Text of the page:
disguisedly


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dis·guise

 (dĭs-gīz′)
tr.v. dis·guised, dis·guis·ing, dis·guis·es
1.
a. To modify the manner or appearance of (a person, for example) in order to prevent recognition: disguised himself as a guard and escaped.
b. To make indistinct or difficult to perceive: disguised the bad taste of the medicine with lemon syrup.
2. To conceal or obscure by dissemblance or false show; misrepresent: disguise one's true intentions.
n.
1. Clothes or accessories worn to conceal one's true identity.
2.
a. Appearance that misrepresents the true character of something: a blessing in disguise.
b. A pretense or misrepresentation: His repeated references to his dangerous hobbies were only a disguise to cover up his insecurity.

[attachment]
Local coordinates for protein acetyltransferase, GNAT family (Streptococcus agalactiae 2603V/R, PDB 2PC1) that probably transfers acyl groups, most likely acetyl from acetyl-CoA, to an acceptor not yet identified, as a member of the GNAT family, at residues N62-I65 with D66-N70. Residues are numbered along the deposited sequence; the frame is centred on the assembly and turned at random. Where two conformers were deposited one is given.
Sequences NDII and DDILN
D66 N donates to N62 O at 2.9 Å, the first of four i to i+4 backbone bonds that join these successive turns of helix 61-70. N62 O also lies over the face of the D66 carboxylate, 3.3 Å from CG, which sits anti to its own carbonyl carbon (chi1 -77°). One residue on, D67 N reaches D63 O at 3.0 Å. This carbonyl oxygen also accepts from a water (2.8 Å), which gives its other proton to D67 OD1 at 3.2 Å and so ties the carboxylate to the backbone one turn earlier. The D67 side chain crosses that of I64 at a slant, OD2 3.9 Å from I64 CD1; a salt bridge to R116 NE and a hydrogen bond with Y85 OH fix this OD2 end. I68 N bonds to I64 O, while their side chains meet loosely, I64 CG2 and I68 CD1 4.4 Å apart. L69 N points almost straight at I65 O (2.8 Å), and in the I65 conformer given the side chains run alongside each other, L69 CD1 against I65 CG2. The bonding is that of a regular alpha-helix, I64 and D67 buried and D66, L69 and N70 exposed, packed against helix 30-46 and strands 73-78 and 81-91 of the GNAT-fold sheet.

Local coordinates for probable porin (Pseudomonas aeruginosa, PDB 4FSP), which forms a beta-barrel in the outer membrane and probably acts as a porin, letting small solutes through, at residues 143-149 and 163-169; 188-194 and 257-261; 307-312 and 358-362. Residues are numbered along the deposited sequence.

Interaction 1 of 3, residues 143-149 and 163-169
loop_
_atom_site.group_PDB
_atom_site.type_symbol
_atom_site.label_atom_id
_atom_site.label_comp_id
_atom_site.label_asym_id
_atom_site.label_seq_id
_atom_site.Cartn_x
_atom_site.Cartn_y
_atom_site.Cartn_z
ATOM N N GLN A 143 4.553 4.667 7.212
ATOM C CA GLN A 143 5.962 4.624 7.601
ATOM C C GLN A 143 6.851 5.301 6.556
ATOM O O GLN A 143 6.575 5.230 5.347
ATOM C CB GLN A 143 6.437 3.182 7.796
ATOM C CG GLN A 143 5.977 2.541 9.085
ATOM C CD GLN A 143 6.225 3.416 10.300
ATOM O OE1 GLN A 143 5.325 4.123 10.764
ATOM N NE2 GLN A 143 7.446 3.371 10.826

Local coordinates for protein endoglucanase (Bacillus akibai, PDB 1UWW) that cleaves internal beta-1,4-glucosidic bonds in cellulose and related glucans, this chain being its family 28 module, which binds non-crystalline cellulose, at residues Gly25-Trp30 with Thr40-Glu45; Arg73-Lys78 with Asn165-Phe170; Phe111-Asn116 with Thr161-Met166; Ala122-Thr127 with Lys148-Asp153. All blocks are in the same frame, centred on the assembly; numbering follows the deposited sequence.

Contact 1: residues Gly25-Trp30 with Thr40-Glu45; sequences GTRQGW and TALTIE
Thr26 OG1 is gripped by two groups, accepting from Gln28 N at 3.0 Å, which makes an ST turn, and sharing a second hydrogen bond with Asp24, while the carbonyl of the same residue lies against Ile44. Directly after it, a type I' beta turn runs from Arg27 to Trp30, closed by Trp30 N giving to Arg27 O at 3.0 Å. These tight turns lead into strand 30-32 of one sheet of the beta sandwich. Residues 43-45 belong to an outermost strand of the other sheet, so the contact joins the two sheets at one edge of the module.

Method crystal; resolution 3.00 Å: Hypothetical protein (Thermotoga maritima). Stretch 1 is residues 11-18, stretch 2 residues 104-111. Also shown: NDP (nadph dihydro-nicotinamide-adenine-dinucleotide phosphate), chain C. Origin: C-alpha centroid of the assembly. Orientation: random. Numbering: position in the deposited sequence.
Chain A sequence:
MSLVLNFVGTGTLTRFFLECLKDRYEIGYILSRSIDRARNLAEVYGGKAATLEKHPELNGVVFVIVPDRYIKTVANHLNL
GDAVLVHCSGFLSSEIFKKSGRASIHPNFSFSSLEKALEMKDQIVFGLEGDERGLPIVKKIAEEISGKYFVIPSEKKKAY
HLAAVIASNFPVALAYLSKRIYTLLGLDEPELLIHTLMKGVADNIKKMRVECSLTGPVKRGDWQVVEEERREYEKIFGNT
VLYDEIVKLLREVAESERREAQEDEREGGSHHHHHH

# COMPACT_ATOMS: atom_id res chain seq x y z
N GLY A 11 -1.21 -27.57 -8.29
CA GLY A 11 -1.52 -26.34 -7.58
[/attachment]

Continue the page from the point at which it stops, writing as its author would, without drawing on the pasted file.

[Middle English disguisen, from Old French desguiser : des-, dis- + guise, manner; see guise.]

dis·guis′ed·ly (-gī′zĭd-lē) adv.
dis·guise′ment n.
dis·guis′er n.
Synonyms: disguise, camouflage, cloak, dissemble, dissimulate, mask
These verbs mean to change or modify so as to conceal the true identity or character of: disguised her interest with nonchalance; trying to camouflage their impatience; cloaked his anxiety with a smile; dissembling ill will with false solicitude; couldn't dissimulate his vanity; ambition that is masked as altruism.
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References in periodicals archive ?
As trade parties may be involved in signing multiple RTAs, there may be conflicts between the terms, disguisedly increasing the cost of using RTAs and reducing efficiency.
Yet Viroli takes little advantage of his own tempting remarks, even after he goes on to acknowledge that in the History of Florence, Machiavelli disguisedly remained the "implacable opponent" of the Medici.